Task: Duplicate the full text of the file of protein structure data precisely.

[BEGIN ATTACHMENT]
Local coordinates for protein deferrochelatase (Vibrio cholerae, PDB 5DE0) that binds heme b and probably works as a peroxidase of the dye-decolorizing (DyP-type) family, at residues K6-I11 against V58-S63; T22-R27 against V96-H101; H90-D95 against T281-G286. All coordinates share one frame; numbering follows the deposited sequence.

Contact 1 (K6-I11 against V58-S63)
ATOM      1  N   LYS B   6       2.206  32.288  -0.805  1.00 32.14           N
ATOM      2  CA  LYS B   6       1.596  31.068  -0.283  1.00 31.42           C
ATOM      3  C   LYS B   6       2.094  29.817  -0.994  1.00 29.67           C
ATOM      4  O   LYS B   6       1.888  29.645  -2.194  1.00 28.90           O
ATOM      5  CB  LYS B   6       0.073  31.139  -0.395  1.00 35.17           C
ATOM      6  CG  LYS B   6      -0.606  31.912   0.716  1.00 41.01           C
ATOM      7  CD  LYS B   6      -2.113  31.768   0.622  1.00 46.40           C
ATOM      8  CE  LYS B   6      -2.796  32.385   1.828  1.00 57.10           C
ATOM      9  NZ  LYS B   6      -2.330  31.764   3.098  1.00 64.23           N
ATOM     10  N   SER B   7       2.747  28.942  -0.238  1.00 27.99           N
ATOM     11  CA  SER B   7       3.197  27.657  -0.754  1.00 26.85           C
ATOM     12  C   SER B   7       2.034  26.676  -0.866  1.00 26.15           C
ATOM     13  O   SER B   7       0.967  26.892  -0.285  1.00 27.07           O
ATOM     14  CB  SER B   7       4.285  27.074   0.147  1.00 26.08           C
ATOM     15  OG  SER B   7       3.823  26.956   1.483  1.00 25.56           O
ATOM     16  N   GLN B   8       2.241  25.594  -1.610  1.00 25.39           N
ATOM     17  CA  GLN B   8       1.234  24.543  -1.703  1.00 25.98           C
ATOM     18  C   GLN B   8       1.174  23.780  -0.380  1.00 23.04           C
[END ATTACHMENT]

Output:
Local coordinates for protein deferrochelatase (Vibrio cholerae, PDB 5DE0) that binds heme b and probably works as a peroxidase of the dye-decolorizing (DyP-type) family, at residues K6-I11 against V58-S63; T22-R27 against V96-H101; H90-D95 against T281-G286. All coordinates share one frame; numbering follows the deposited sequence.

Contact 1 (K6-I11 against V58-S63)
ATOM      1  N   LYS B   6       2.206  32.288  -0.805  1.00 32.14           N
ATOM      2  CA  LYS B   6       1.596  31.068  -0.283  1.00 31.42           C
ATOM      3  C   LYS B   6       2.094  29.817  -0.994  1.00 29.67           C
ATOM      4  O   LYS B   6       1.888  29.645  -2.194  1.00 28.90           O
ATOM      5  CB  LYS B   6       0.073  31.139  -0.395  1.00 35.17           C
ATOM      6  CG  LYS B   6      -0.606  31.912   0.716  1.00 41.01           C
ATOM      7  CD  LYS B   6      -2.113  31.768   0.622  1.00 46.40           C
ATOM      8  CE  LYS B   6      -2.796  32.385   1.828  1.00 57.10           C
ATOM      9  NZ  LYS B   6      -2.330  31.764   3.098  1.00 64.23           N
ATOM     10  N   SER B   7       2.747  28.942  -0.238  1.00 27.99           N
ATOM     11  CA  SER B   7       3.197  27.657  -0.754  1.00 26.85           C
ATOM     12  C   SER B   7       2.034  26.676  -0.866  1.00 26.15           C
ATOM     13  O   SER B   7       0.967  26.892  -0.285  1.00 27.07           O
ATOM     14  CB  SER B   7       4.285  27.074   0.147  1.00 26.08           C
ATOM     15  OG  SER B   7       3.823  26.956   1.483  1.00 25.56           O
ATOM     16  N   GLN B   8       2.241  25.594  -1.610  1.00 25.39           N
ATOM     17  CA  GLN B   8       1.234  24.543  -1.703  1.00 25.98           C
ATOM     18  C   GLN B   8       1.174  23.780  -0.380  1.00 23.04           C